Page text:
His "but" was indeed to negate his previous statement of dismissing the headline analyzer.
Though I think he wanted to be less dismissive rather than more dismissive.

He wanted to communicate that

I don't really believe in headline analyzers from my personal experience.
But I am very open towards discussing how we can improve upon the current headline.

I get annoyed with "lol" as well.
It feels condescending.

However, all in all, I feel that there was nothing too serious here.


On another note, thanks for sharing about your work!
Sounds really exciting to have your story drafted out and refined.
I'm sure it contains a lot of lessons that everyone could gain from.

Lucio Buffalmano and Ali Scarlett have reacted to this post.
Lucio BuffalmanoAli Scarlett
Thanks for the feedback, Matthew!
Quote from Matthew Whitewood on September 21, 2021, 6:09 pm

(...)

He's a PR expert so maybe he interpreted "the headline only received a 68 score in my headline analyzer (screenshot attached below). And, typically, we want it to be a 75 or higher to be well into the green" to be disempowering towards his authority or area of expertise.

Yeah, based on his response, I think that might've been the case.

For context, he made it very clear in the beginning that it was only a very rough first draft. So, we were both exchanging ideas under the assumption that everything is open for consideration. That's why I thought he would receive that statement with open-mindedness.

And, even so, I still made sure to say "the headline" instead of "your headline" to help him save face a bit.

But, he's still a professional, so you're 100 percent right that the feedback could've been received as criticism.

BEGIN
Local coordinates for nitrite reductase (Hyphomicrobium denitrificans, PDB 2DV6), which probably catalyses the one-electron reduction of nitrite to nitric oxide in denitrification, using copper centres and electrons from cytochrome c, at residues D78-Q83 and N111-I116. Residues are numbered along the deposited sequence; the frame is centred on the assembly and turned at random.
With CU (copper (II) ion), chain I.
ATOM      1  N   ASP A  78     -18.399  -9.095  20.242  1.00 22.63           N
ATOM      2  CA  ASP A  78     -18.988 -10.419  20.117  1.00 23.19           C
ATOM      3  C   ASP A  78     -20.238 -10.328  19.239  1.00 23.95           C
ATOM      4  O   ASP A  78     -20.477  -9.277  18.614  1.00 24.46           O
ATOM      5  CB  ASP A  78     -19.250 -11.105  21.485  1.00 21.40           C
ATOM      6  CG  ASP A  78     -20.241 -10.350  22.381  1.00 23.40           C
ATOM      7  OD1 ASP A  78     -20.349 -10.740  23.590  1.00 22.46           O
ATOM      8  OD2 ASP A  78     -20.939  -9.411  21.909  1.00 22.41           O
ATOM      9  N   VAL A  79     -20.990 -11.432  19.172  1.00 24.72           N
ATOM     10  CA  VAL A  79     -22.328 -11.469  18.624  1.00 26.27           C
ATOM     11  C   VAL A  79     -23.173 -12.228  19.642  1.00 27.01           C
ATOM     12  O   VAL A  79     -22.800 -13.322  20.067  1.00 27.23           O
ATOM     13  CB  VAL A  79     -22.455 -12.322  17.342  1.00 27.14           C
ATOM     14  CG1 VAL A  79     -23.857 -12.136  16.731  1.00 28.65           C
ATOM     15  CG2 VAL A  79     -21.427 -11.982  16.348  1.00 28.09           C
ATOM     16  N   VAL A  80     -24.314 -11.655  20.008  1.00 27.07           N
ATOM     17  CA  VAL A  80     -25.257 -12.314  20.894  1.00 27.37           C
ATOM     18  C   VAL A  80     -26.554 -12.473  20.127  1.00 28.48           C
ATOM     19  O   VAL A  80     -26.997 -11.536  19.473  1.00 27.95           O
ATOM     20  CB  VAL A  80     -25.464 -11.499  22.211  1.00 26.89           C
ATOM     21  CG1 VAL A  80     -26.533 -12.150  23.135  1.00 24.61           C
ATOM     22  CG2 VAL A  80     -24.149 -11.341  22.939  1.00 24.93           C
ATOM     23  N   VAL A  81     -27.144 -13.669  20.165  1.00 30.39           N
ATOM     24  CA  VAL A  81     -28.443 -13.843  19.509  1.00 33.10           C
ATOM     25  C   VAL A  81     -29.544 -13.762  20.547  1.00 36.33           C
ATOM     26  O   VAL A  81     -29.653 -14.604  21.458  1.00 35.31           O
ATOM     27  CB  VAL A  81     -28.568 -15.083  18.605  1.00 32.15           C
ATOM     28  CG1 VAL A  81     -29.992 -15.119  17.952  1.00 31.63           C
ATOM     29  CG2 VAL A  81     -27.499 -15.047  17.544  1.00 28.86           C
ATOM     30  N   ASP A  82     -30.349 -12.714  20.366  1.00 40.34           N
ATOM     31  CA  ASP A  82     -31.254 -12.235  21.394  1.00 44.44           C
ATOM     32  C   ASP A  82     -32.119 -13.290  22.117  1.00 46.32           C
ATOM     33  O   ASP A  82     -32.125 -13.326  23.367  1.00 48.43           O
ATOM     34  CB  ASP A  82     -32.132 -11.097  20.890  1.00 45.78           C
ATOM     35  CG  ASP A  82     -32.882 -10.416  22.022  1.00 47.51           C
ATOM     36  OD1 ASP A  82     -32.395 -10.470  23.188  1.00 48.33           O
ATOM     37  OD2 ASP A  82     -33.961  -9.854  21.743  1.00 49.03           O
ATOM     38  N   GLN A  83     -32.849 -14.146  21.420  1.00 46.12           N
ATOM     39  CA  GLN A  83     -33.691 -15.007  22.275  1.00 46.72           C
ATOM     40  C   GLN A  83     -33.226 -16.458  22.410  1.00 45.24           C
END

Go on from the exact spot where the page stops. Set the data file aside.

Quote from Matthew Whitewood on September 21, 2021, 6:09 pm

(...)

Or if you would like him to give more freedom of input, you could not mention the benchmark first

Ali: I used this popular headline analyzer for your suggested headline and received a score of 68.
What do you think about that?

Great point, Matthew, a missed opportunity on my end to set a more collaborative frame.

And, even with the assumption I made, simply adding that "what do you think" at the end would've made my assumption come across as more power-protecting (because it invites his feedback).

Quote from Matthew Whitewood on September 21, 2021, 6:09 pm

I agree that he should have put this across better.
He could have said

Thank you for sharing this score and benchmark with me.
At the same time, I believe the qualitative aspects of the headline could be more important.
Shall we discuss this over our call tomorrow?

If he wanted to be more strong and direct without sounding condescending, he could say something like

I don't really believe in headline analyzers.
Though let's discuss how we can improve upon the current one.